12-LOX, the protein product of Alox12 transcription, and the downstream product 12-HETE, are expressed as a consequence of senescence and aging [8, 37, 48]. Thus, reduced expression of 12-LOX after treatment with senescence preventing drugs, such as rapamycin, or senolytics, such as ABT-737, is likely in part due to a reduction in the number of senescent cells. Further, several SASP molecules, such as Il-4 and IL-13, are known to increase the expression of 12-LOX [49, 50], possibly causing a positive feedback loop to further increase 12-LOX expression in the setting of senescence. Further, the release of arachidonic acid, the substrate for 12-LOX, has been shown in other models to increase after radiation exposure, thus possibly acting in concert with increased 12-LOX expression to increase 12-HETE production after radiation [51, 52].
12-HETE acts in an autocrine and paracrine manner, signaling through GPCR, GPR31 . The 12-LOX-12HETE-GPR31 axis exerts pro-tumorigenic activity through activation of JNK, P38, and ERK [54, 55] which play a role in cancer cell proliferation and survival [56–58]. In this study, in vitro treatment of B16 cells with 12-HETE was confirmed to activate JNK and P38 pathways as well as increased cell proliferation. Prior studies have reported that co-injection of 12-HETE and B16 cells increases homing of melanoma cells to lungs, potentially due to increased adhesion of B16 cells to collagen, fibronectin and lung epithelium . Recent work has implicated 12-LOX activity to other microenvironmental effects in irradiated tissue, such as altered macrophage recruitment and polarization and fibrosis . Although fibrosis and macrophage polarization do not appear to play a major role in the effects observed in the studies presented here, it is highly likely that 12-LOX activity can impact the irradiated microenvironment in additional ways that remain unexplored.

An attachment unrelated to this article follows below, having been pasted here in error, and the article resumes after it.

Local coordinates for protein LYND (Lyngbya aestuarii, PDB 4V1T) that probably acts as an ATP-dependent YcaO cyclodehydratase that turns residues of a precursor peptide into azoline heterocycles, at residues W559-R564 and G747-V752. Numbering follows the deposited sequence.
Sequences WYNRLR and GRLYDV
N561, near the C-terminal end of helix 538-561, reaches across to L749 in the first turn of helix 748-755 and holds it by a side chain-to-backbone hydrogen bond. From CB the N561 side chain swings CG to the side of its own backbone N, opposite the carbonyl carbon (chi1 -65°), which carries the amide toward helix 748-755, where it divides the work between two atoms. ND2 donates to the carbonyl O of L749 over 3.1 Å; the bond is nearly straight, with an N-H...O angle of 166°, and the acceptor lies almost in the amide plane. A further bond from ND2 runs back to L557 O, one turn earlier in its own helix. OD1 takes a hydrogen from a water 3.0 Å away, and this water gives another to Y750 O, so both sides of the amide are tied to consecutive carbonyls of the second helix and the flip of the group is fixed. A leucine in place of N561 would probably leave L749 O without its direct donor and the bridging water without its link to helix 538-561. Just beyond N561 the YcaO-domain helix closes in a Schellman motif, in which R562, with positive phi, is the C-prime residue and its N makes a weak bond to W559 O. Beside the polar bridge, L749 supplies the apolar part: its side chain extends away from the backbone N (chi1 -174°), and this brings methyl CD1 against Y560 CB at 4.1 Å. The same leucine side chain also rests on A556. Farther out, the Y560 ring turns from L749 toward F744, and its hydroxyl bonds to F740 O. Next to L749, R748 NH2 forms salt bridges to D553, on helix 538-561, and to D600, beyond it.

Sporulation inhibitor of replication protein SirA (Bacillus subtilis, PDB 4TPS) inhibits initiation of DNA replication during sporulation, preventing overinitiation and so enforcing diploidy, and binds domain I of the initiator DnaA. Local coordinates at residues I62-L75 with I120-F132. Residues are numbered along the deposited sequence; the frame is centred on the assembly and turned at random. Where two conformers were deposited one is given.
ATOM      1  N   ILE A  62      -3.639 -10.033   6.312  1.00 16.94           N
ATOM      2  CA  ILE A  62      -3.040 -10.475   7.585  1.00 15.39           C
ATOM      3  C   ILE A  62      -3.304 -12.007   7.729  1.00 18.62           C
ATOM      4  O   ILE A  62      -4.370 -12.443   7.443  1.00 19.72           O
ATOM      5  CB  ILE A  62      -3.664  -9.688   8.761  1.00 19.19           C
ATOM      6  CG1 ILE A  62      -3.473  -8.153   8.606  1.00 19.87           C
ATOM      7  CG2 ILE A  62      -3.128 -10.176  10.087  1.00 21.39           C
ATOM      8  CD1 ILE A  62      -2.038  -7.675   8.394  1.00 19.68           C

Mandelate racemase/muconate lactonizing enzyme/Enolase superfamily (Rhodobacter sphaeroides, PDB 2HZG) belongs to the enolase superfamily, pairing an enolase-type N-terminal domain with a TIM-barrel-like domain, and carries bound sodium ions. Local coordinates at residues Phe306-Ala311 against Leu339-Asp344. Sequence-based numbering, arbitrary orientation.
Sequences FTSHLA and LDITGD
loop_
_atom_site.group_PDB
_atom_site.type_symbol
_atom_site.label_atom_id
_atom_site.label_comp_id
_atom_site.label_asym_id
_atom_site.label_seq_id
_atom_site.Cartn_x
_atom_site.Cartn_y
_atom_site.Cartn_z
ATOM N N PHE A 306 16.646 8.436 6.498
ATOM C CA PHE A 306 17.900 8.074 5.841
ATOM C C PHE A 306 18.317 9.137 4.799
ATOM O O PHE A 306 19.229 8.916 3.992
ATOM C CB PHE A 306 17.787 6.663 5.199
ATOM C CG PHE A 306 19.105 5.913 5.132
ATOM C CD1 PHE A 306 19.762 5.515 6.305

The lung experimental metastasis model was utilized as a receptive tissue to study tumor growth relative to senescence, given the well-characterized progression of senescence after irradiation in lung . The importance of the observations in therapeutic human exposures to irradiation remain uncertain, and these processes are most likely to impact local tumor growth after radiation. Further, the human therapeutic radiation exposures compared to mouse modeling differ in dose and fractionation, which result from species-based differences in radiation response. The required latency to observe senescence in mice is well-characterized but is uncertain in humans as obtaining irradiated non-tumor tissue for study is challenging. Recent work has demonstrated that senescence occurs in human lung after therapeutic radiation exposures, and that SASP molecules are expressed to a greater degree in irradiated lung . To further address this concern, a human fibroblast line (WI-38) was used to confirm the senotherapeutic activity of rapamycin, INK-128, and ABT-737 in human cells. A human tumor line, A549, was noted to have similar response to 12-HETE exposure compared to B16 melanoma cells. Together, these findings support a potential clinical relevance of this study and support additional work to confirm these findings in humans and to optimize timing and drug delivery after radiation exposure to maximize effect.